The Impact of Regulations On New Home Building Costs
While President Donald Trump has run into plenty of controversy in a variety of areas, eliminating regulations on businesses is certainly not one of them in the business community.
His plans to strip away many regulations across a variety of industries, as well as not to add any more regulations, has spurred an explosion in private sector investment, according to the New York Times.
Called “The Trump Effect,” the new administration has led to “a wave of optimism” among business leaders and more investment in equipment, plants and even in pay for needed employees.
It’s also extended to the housing industry. For those interested in obtaining a builders’ license in Michigan, the potential for a bright future is strong.
Home builders frustrated with the regulatory costs associated with building new homes initially felt great optimism after Trump’s election.
They have good reason to want a change in government-imposed regulations on housing.
Government regulations account for 24.3 percent of the final price of a new home, according to the National Association of Home Builders. Of this, 14.6 percent comes from the higher price for the lot due to regulations imposed during its development. The other 9.7 percent is incurred by builders to meet regulations after purchasing the lot.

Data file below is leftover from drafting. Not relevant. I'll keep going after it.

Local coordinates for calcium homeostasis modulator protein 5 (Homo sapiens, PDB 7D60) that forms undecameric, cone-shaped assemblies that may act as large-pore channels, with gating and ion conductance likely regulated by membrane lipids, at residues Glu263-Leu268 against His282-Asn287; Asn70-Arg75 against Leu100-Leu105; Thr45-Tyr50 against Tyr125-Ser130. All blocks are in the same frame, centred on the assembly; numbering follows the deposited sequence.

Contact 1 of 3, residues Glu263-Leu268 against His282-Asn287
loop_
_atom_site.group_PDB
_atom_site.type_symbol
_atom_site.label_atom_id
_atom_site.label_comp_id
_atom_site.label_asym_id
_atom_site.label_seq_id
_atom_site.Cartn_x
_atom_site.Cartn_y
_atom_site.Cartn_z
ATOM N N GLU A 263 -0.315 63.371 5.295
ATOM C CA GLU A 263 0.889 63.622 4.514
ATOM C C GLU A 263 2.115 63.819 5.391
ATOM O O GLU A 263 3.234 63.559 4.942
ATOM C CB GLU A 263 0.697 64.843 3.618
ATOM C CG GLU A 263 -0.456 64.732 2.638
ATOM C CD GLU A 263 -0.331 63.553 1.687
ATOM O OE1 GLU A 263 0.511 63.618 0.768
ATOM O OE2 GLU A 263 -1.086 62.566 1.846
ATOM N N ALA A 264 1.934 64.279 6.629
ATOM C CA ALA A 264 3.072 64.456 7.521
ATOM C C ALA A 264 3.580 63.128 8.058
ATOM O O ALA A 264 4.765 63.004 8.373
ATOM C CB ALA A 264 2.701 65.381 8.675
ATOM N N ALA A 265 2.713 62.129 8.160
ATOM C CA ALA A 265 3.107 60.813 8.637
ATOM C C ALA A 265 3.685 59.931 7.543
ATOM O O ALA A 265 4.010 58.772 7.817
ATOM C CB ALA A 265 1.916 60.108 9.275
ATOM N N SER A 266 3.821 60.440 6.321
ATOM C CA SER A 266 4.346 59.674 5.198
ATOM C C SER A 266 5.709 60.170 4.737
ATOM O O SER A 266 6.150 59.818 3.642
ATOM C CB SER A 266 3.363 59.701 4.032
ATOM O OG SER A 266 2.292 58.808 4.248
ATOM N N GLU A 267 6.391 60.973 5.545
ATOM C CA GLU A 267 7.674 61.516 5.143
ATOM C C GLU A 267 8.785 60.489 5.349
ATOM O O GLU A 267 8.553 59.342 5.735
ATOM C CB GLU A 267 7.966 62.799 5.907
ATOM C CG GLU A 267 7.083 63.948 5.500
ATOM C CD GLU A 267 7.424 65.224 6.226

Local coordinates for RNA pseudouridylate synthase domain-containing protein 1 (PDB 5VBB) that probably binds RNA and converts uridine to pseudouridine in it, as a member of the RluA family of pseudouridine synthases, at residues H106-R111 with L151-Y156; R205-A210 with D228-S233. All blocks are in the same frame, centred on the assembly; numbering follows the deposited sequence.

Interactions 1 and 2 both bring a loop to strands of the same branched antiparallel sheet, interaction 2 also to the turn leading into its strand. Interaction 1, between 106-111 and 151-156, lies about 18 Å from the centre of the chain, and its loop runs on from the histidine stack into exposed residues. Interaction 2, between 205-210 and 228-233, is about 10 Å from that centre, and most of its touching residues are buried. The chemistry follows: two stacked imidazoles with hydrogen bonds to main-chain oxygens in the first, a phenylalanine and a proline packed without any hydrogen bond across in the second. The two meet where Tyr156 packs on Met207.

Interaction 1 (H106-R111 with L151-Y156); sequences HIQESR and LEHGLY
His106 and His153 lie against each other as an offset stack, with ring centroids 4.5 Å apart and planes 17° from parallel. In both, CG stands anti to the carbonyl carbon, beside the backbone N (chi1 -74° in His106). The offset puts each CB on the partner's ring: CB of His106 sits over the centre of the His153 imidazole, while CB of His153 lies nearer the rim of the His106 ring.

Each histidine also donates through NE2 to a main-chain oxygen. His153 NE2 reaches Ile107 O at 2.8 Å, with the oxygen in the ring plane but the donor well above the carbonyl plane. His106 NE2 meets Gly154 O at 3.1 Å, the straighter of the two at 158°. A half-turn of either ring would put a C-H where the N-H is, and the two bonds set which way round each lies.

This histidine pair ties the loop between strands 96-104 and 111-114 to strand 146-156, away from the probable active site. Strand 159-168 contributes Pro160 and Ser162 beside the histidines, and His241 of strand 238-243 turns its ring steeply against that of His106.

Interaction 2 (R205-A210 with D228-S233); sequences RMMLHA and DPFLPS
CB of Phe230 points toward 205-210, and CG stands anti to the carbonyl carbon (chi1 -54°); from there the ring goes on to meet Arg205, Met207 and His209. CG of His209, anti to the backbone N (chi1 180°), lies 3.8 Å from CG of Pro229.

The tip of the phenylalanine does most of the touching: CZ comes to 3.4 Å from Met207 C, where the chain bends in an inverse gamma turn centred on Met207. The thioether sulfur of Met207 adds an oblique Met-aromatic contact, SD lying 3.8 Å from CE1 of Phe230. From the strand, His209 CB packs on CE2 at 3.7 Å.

As pointed out by Granger MacDonald, former chairman of the NAHB, economists often use the housing market as a good barometer of where the economy stands. Given that, he encouraged lawmakers to take another look at the myriad regulations that inflate costs and slow housing growth.
But the faith in Trump became somewhat tempered by his elimination of the home mortgage interest deduction in his new tax plan. However, the NAHB eventually supported the bill, saying it would help put money in the pockets of middle-class families, maintain affordable housing and treat small businesses fairly “relative to large corporations.”
The recent State of the Union address by Trump received praise from the NAHB. Chairman Randy Noel pointed out that Trump made a point of praising the United States as a “nation of builders.”
Noel told Housing Wire that Trump’s call for more schools to train people in trades, including home building, will lead to a more robust housing industry.
“NAHB looks forward to working with the White House to continue to promote policies that will spur job and economic growth and promote homeownership and rental housing opportunities for all Americans,” he said.
What does all this mean for those interested in entering the building trade? It’s essentially all good news. An administration in Washington favorable to home builders and a renewed commitment to building in America make this an excellent time to earn your builders license.